Yesterday was a National Holiday here in Mexico. It honored the Mexican War for Independence of 1910. It’s one of six holidays on which all government offices, schools, and many businesses close. The people step away from their routines to remember and proudly honor their heritage and the sacrifice of those who lost their lives for a greater cause.
Traci and I strolled to the Jardin here in San Miguel de Allende yesterday and witnessed a moving remembrance ceremony, but it was not for the war 104 years ago. It was for the 43 students missing (and assumed dead) from the city of Iguala, Guerrero, Mexico. The demonstration was filled with signs and speeches and crowds chanting. While there was a solemn, calm resolve on the surface — raw emotions of anger, sadness, frustration and idealistic determination were also evident.
By now most in the States probably have heard (at least) the shorthand version of the tragic event: In September, a group of 43 students from a school that trains kids from poor and rural communities to be teachers had been on the road. They were protesting education reforms when they stopped in Iguala to demonstrate. It is known that local police fired on them and six were mortally wounded. The rest have disappeared. There’s evidence that the mayor and his wife ordered an attack on the students. There’s also evidence (and reportedly admissions) that the mayor and the local police had ties with the local drug cartel and that cartel was enlisted in the “disappearance” of the students and the disposal of the “evidence.” The details emerging are of a horrific level of senseless violence and cruelty.
The barbarism is hard to imagine. The sheer number of victims is shocking. It’s also the kind of story that supports the U.S. media’s sensationalist, broad-brush portrayal of Mexico. It fosters the misconception that this kind of action is possible (or even likely) in every town and on every street corner south of the border. It engenders fear, pity, revulsion, condescension, a sense of “that wouldn’t happen here” superiority……..or just “that’s their problem” apathy.
Without a doubt, politicians and cartels are at least in cahoots (if not totally intertwined) in some places. This corruption is a Mexico problem and the solution will need to come from within. In the meantime, maybe the reaction that should be triggered north of the border is one of empathy and contrition, and a willingness to own up to some complicity……a realization that the U.S. has its own house cleaning to do. For starters, let’s admit that the enormous North American demand for illegal drugs plays a huge role in fueling the activities, including filling the coffers and the armories, of the cartels.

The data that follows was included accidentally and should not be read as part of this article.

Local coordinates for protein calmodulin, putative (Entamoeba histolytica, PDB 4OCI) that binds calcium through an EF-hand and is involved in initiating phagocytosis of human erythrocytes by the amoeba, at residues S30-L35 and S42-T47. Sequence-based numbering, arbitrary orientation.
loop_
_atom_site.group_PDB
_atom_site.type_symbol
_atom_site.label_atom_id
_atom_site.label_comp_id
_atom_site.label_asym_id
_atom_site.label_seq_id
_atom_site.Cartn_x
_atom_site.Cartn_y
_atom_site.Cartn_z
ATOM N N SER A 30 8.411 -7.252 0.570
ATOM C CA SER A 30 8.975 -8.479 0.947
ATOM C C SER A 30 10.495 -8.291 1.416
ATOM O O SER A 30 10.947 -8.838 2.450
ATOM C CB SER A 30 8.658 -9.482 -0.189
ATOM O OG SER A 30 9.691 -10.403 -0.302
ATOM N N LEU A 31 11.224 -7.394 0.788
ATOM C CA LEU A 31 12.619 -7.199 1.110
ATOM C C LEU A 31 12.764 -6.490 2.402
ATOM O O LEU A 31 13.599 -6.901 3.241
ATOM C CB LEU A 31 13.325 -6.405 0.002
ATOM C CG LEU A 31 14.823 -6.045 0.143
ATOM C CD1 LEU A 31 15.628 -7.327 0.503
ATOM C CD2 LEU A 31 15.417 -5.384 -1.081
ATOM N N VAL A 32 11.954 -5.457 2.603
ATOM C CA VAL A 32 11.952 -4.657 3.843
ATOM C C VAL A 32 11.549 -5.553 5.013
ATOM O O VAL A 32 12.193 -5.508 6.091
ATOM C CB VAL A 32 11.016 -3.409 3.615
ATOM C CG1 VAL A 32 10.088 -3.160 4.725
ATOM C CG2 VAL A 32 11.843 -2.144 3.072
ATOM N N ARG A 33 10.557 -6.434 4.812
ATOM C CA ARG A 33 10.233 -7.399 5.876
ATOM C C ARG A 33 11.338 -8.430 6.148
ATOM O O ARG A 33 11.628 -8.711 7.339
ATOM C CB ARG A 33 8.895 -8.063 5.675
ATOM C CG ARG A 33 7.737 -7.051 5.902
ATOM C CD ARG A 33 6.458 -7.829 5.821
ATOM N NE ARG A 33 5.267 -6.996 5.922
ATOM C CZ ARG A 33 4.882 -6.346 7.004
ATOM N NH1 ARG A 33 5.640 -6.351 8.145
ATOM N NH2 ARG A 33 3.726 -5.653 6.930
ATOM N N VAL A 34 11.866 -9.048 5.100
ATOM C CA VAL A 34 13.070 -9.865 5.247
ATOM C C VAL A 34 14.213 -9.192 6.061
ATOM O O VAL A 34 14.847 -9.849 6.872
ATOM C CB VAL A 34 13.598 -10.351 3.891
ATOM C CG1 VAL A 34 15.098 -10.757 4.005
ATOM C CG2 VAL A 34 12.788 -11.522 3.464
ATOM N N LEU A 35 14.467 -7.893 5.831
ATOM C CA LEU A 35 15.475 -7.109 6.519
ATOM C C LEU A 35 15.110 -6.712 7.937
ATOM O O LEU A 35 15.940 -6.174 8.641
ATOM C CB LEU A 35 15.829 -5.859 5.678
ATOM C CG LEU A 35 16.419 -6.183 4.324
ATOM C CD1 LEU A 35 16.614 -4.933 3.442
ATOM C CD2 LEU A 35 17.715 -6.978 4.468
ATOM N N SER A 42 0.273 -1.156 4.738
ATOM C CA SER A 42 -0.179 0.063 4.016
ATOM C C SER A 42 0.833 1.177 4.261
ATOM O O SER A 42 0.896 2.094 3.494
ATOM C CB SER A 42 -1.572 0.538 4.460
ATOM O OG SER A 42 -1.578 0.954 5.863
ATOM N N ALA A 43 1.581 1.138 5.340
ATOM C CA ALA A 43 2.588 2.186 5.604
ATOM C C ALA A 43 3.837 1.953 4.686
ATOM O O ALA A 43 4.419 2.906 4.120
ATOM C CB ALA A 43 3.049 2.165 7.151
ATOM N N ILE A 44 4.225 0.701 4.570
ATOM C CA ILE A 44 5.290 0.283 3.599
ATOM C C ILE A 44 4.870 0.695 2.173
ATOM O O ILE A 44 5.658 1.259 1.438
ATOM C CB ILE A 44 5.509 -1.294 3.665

Ending the ongoing and pointless “war on drugs” by federally decriminalizing, legalizing, and controlling recreational drugs would strip the cartels of much of their power and influence. It would also mean hundreds of thousands fewer U.S. citizens imprisoned for non-violent drug crimes in which the only victim is that recreational user that is incarcerated.
So when you watch the news, if your reaction is along the lines of “what’s wrong with those people?”…consider the role that U.S policies and consumption play. Then, as you reflect on American values, consider our own plentiful examples of senseless violence: Kent State, Oklahoma City OK, Virginia Tech, Philadelphia MS, and Sandy Hook NJ, among others.
Traci and I watched a few speeches yesterday. In the most moving of them, the main speaker slowly stated the names of each of the missing 43 to the crowd in the Jardin. After each name the throng of protesters shouted out in unison a corresponding number: “UNO” after the first. “DOS” after the second…and so on…until all 43 were named and counted. The protesters were angry but focused, and were calling for change. They want their countrymen to stop killing each other. Shouldn’t we all?